Fresh Eggs: Long before refrigeration, farmers kept their eggs nice and fresh right in the root cellar. One of the tricks is to rub mineral oil on the shell before storage. That will help them keep for about a week.

If you’re not sure whether your egg is safe to eat, do the float test. Put the eggs in a bowl of water. If they float, they’re bad. If they sink, they’re good. If the eggs stand up, they’re on their way to being bad, and you should compost them.

Butter: Real butter will keep in the cellar just as it will in the fridge. Margarine, however, will separate due to the vegetable oil content. It’s a little easier to spread stick butter out of the cellar than it is out of the refrigerator.

Cheese: Cheese keeps well in a cellar. In fact, many cheeses are aged in cellars. Your cheese may get a little bit soft, but that’s perfectly okay.

Storing And Storage Containers

The containers you use are just as important as the ventilation, humidity, and temperature of your cellar.

brick root cellar
A brick root cellar, built c. 1830, on Oxon Hill Farm, a living farm museum in Maryland. Ken Lund / Flickr (Creative Commons)

What Should I Use?

  • My cellar has built in shelves for all of the canned goods and vegetables that require more airflow, such as squash and cabbage.
  • Sand buckets or crates with sand work well. Simply layer your vegetables and sand like you would lasagna. The sand helps to hold in some of the moisture and cool air. This method is best for root vegetables that require high levels of humidity.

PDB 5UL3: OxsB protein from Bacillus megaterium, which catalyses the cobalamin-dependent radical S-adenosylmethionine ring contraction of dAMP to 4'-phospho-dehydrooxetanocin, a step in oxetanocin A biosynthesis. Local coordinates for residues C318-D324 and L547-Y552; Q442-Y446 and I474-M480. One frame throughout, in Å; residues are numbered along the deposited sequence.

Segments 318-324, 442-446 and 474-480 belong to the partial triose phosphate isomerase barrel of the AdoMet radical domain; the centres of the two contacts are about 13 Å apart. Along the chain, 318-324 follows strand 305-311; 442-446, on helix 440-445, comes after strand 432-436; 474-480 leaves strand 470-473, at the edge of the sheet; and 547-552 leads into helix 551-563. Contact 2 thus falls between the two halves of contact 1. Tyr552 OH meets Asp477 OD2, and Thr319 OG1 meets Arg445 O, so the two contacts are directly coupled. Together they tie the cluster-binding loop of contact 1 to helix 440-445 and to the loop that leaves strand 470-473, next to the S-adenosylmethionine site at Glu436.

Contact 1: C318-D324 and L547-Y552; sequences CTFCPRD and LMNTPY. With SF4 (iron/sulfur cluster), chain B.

• Portable wooden crates are wonderful, because they can be moved around if necessary.

I’ve had better luck with wood containers than with plastic ones. Plastic can sweat, cause too much moisture, and mold. Plus, plastic containers break faster.

A Few Final Tips

I’ve picked up these tricks. They might help you.

  1. Store the best part of your crops. This produce is more likely to stay fresh.
  2. Don’t go crazy cleaning the produce. It’s fine to leave a little dirt on it.
  3. You can leave the stem and root on the fruits and vegetables, but be sure to remove the leaves.
  4. Take the time to learn about the produce you’re going to store. This will help you in the long run.

Related Section: Gardening

Root cellars are making a big comeback as homesteaders try to live a more energy-efficient lifestyle. Letting the Earth naturally cool more of your food doesn’t use any energy at all—and it may mean that you don’t need as big of a fridge or freezer.

If you have any questions, or use a root cellar and have some tips for others, please leave them in the comments.

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Elaina Garcia lives on a tiny homestead in a tiny house in Arkansas. She lives as close to an organic lifestyle as possible and loves raising animals and growing food. Elaina is originally a New York native who traveled the US looking for the right place to call home.